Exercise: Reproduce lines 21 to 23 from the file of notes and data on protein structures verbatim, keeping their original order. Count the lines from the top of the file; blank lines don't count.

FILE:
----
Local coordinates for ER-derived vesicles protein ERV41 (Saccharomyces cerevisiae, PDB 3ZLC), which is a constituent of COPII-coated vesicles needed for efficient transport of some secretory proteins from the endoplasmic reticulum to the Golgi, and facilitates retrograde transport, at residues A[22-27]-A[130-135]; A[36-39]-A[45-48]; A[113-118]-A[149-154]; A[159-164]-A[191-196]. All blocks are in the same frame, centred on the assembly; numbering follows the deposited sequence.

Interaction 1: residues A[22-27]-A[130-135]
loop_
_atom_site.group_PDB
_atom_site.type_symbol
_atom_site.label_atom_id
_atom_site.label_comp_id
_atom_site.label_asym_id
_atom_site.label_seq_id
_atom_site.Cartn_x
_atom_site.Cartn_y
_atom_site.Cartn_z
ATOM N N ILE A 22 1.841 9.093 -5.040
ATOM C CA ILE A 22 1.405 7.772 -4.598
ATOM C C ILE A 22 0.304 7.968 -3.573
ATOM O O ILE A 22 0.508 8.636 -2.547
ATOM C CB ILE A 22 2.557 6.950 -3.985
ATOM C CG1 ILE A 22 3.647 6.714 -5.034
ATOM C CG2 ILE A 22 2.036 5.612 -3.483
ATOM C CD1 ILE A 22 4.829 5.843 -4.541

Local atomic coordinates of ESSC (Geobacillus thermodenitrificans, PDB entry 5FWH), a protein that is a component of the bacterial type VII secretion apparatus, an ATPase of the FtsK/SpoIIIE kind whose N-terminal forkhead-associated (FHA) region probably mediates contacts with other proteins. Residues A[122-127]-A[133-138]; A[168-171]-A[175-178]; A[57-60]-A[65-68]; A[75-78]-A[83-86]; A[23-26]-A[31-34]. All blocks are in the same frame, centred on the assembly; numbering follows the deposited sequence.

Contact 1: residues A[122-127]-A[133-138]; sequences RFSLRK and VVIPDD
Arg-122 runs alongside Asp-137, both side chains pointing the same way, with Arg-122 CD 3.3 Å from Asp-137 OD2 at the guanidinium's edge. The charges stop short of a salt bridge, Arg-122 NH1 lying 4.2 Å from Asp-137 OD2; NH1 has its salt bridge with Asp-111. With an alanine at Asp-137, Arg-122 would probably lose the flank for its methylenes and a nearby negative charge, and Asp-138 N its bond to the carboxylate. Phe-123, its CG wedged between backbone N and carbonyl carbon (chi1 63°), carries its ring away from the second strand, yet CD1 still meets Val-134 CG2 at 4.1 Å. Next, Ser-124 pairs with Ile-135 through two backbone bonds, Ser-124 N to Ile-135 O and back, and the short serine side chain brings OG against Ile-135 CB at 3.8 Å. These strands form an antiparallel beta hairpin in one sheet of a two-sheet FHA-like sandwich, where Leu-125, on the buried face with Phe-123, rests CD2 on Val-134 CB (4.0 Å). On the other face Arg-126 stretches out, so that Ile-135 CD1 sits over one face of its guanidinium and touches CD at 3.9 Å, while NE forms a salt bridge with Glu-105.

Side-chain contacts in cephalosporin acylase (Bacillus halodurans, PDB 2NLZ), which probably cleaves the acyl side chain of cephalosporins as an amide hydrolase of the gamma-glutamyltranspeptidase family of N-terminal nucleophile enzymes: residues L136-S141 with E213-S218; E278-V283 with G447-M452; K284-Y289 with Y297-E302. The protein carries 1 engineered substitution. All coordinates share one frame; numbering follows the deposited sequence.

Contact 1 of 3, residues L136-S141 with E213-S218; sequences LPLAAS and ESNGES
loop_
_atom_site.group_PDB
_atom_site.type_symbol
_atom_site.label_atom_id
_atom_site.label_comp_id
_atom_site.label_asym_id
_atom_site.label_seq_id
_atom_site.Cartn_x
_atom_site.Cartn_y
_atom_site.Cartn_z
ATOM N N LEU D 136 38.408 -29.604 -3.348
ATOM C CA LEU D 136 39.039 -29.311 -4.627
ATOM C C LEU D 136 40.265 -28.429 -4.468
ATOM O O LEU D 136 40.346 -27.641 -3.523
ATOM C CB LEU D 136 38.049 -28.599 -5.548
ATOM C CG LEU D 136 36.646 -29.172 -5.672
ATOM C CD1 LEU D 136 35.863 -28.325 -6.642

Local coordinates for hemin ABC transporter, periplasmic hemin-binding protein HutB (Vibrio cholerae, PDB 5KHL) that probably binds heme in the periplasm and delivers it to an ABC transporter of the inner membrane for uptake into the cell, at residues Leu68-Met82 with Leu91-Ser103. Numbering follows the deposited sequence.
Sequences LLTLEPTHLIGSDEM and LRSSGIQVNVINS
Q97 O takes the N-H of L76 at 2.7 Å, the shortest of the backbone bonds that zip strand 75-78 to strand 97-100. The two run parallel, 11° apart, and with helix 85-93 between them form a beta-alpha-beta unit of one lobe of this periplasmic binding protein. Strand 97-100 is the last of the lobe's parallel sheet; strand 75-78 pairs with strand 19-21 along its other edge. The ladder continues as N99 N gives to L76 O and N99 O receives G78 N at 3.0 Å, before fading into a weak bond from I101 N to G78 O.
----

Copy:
Local atomic coordinates of ESSC (Geobacillus thermodenitrificans, PDB entry 5FWH), a protein that is a component of the bacterial type VII secretion apparatus, an ATPase of the FtsK/SpoIIIE kind whose N-terminal forkhead-associated (FHA) region probably mediates contacts with other proteins. Residues A[122-127]-A[133-138]; A[168-171]-A[175-178]; A[57-60]-A[65-68]; A[75-78]-A[83-86]; A[23-26]-A[31-34]. All blocks are in the same frame, centred on the assembly; numbering follows the deposited sequence.

Contact 1: residues A[122-127]-A[133-138]; sequences RFSLRK and VVIPDD
Arg-122 runs alongside Asp-137, both side chains pointing the same way, with Arg-122 CD 3.3 Å from Asp-137 OD2 at the guanidinium's edge. The charges stop short of a salt bridge, Arg-122 NH1 lying 4.2 Å from Asp-137 OD2; NH1 has its salt bridge with Asp-111. With an alanine at Asp-137, Arg-122 would probably lose the flank for its methylenes and a nearby negative charge, and Asp-138 N its bond to the carboxylate. Phe-123, its CG wedged between backbone N and carbonyl carbon (chi1 63°), carries its ring away from the second strand, yet CD1 still meets Val-134 CG2 at 4.1 Å. Next, Ser-124 pairs with Ile-135 through two backbone bonds, Ser-124 N to Ile-135 O and back, and the short serine side chain brings OG against Ile-135 CB at 3.8 Å. These strands form an antiparallel beta hairpin in one sheet of a two-sheet FHA-like sandwich, where Leu-125, on the buried face with Phe-123, rests CD2 on Val-134 CB (4.0 Å). On the other face Arg-126 stretches out, so that Ile-135 CD1 sits over one face of its guanidinium and touches CD at 3.9 Å, while NE forms a salt bridge with Glu-105.